Hopeless romantics are prone to finding themselves in toxic relationships. "This is because the beginning of a toxic relationship often involves love bombing," Allen says. "It feels like a dream at the start and isn't until later that the reality of the other person sets in."

Sometimes you're the bomber, doing everything in your power to make someone love you and being exactly who you think they want. That is until you realize you're not in the relationship you imagined and bounce. Once the spark is gone, so are you. Other times, you're the one who's bombed. It's easy for you to fall for early false promises and manipulative demonstrations of devotion because the rapid progression follows your fairy-tale script.


You find yourself in one-sided relationships.

Relationships aren't always a 50/50 give and take. Sometimes it's 60/40 or 70/30. But if you always seem to be on the heavier side of the giving scale, it's likely because your partners aren't as invested. That could mean your feelings and subsequent actions are a bit hasty. Or you're trying too hard to materialize your vision. (Here's how to know if you're in a one-sided relationship, FYI.)

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Nothing else matters.

Hopeless romantics pursue their happily-ever-after with reckless abandon. "They tend to invest everything into the person they're dating," Allen comments. "To the point where they start to neglect their friends and even their own interests or hobbies." You dedicate all of your time, energy, and effort to chasing an emotional high, so much so that you lose yourself along the way.

Is it always bad to be a hopeless romantic?

"There's nothing wrong with being a hopeless romantic, someone who believes in true love, appreciates romance, and wants the fairy-tale type of relationship," Allen says. "The problem with being a hopeless romantic comes from a lack of awareness of being one. If you're someone who falls hard for whoever you're dating, meaning you're planning and fantasizing about the future from the beginning, and you don't have the awareness that you're doing that, it can get you into trouble."

Allen also believes that hopeless romantics are prone to challenging breakups because they invest so much into the relationship so fast. "It feels like they're losing a big part of themselves during the breakup. And they're more likely to keep going back to their ex or jump into a new relationship really quickly." The split is a far fall from idealistic love they may wish to avoid.

Jackson adds that the situation becomes a serious issue when hopeless romantics struggle with navigating conflict. "As soon as there is evidence that this isn't the fairy tale that they envision, they typically leave the relationship prematurely, feeling like it isn't meant to be." But they don't alter their concept of love. So the cycle continues to repeat itself.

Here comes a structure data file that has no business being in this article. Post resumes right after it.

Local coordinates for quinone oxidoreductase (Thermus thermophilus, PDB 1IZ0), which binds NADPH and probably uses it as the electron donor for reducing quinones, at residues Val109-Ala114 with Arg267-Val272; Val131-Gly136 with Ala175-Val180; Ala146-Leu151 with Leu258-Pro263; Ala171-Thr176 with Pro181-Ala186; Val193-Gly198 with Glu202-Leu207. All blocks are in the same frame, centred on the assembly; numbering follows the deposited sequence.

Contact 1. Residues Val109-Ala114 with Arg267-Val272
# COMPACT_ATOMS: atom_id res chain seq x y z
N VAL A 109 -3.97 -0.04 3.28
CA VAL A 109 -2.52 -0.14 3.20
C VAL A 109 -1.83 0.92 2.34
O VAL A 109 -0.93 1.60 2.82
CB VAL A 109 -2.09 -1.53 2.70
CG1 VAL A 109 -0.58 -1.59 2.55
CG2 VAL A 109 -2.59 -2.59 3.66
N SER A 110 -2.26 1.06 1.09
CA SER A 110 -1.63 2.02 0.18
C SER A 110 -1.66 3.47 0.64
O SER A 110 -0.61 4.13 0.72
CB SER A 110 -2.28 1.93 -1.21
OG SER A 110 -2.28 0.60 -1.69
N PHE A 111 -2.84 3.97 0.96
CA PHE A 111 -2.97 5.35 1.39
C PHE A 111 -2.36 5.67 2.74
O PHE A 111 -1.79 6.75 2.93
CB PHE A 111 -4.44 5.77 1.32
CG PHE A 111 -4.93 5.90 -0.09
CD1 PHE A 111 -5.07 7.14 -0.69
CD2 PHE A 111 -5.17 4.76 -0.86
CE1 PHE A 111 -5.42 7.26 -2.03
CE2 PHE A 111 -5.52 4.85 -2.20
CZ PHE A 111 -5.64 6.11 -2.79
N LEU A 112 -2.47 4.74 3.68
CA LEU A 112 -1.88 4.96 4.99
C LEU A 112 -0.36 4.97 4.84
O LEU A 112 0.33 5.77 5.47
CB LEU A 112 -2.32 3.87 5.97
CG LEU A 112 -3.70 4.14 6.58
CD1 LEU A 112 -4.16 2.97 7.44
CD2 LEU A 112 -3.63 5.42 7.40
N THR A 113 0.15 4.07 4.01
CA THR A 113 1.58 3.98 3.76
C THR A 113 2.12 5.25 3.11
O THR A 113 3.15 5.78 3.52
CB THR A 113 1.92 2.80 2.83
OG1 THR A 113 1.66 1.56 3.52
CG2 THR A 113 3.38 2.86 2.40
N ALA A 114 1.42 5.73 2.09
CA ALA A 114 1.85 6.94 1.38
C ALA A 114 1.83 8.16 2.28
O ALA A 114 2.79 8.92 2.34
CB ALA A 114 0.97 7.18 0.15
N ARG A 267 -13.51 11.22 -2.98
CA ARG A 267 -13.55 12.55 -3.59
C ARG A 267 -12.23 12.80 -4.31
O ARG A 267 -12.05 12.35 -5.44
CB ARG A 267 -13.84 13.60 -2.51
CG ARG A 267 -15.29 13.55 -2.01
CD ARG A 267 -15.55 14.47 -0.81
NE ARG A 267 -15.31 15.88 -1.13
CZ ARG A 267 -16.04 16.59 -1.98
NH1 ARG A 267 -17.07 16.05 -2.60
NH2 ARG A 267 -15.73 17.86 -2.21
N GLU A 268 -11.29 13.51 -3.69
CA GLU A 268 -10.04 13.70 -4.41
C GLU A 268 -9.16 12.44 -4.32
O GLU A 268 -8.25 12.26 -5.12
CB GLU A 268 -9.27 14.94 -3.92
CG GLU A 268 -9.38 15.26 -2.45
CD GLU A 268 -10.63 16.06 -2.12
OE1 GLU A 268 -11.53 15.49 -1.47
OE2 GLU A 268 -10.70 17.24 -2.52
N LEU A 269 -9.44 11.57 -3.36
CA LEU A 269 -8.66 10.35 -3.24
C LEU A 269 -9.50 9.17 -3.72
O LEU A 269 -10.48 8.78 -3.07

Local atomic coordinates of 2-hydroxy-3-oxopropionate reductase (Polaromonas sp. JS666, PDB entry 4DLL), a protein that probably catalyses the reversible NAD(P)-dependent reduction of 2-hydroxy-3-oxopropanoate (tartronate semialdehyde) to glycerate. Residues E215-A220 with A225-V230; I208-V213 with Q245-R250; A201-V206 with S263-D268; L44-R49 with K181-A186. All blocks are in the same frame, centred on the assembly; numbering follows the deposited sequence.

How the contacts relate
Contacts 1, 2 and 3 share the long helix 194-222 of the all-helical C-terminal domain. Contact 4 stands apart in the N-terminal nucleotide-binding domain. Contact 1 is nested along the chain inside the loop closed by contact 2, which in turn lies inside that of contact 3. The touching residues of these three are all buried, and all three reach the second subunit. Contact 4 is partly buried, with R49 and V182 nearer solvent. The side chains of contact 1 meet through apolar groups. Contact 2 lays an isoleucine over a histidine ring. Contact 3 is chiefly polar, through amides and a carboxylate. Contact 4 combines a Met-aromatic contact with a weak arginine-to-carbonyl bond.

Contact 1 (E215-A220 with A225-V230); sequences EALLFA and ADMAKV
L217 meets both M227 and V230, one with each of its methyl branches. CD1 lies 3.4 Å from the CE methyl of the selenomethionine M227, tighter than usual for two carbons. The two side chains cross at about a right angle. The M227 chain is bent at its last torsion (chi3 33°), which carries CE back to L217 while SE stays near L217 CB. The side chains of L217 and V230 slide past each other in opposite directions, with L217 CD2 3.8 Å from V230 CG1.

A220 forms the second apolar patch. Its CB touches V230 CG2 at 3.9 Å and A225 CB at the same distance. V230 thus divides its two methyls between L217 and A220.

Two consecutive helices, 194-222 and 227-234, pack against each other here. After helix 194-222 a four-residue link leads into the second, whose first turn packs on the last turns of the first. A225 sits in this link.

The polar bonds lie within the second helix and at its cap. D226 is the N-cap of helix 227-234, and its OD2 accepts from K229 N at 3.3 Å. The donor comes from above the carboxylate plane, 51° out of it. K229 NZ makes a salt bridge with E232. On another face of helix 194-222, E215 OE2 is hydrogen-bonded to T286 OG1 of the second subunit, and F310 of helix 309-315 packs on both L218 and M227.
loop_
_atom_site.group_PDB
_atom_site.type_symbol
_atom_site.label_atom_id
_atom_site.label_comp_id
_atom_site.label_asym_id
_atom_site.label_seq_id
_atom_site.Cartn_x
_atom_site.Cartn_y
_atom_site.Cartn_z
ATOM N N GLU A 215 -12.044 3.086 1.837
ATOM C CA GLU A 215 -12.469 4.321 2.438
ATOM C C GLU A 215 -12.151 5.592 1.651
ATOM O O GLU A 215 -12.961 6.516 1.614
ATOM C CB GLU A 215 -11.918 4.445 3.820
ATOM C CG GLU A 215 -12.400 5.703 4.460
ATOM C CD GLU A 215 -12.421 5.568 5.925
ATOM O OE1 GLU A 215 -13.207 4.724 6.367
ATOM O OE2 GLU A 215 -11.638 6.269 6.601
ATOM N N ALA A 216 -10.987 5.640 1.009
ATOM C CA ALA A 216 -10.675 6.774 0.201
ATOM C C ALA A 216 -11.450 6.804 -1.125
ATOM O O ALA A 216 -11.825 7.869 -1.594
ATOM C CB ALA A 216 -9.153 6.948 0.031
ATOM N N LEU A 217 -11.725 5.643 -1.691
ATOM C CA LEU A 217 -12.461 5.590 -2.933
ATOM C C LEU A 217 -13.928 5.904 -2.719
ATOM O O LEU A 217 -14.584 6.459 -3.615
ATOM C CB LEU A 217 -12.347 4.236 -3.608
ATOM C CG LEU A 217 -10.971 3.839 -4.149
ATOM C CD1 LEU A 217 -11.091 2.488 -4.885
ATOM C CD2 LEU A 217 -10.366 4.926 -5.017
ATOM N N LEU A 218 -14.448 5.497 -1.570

In other words, hopeless romantics can set themselves up for disappointment. But that isn't to say that hopeless romantics can't eventually find what they're looking for. Level of cognizance is the key factor in determining whether this outlook on love renders negative or positive results.

And importantly, you can be a romantic without being hopeless. If there's no pattern in your life of the above behaviors or situations, you may only be a hopeful, intentional lover.

The bottom line.

Being a hopeless romantic isn't an innate shortcoming. It's what you do with the knowledge that makes all the difference. If you allow your emotions to get away from you and ignore reality in favor of your romanticized version of a relationship, you may have a tough time in the dating world. However, if you're aware of your default mindset and can keep it in check enough to let things naturally unfold, you should be fine. Dream on.

Acamea Deadwiler, M.S. author page.
Acamea Deadwiler, M.S.

Acamea Deadwiler, M.S., is a freelancer writer, speaker, and the critically acclaimed author of Single That: Dispelling the Top 10 Myths of the Single Woman. She has a bachelor's degree in public and environmental affairs from Indiana University Northwest and a master's degree in marketing and communications from Valparaiso University. She's a former Top 100 Contributor on Yahoo! with more than one million page views, and her work has been featured at New York Post, Blavity, FOX, and elsewhere.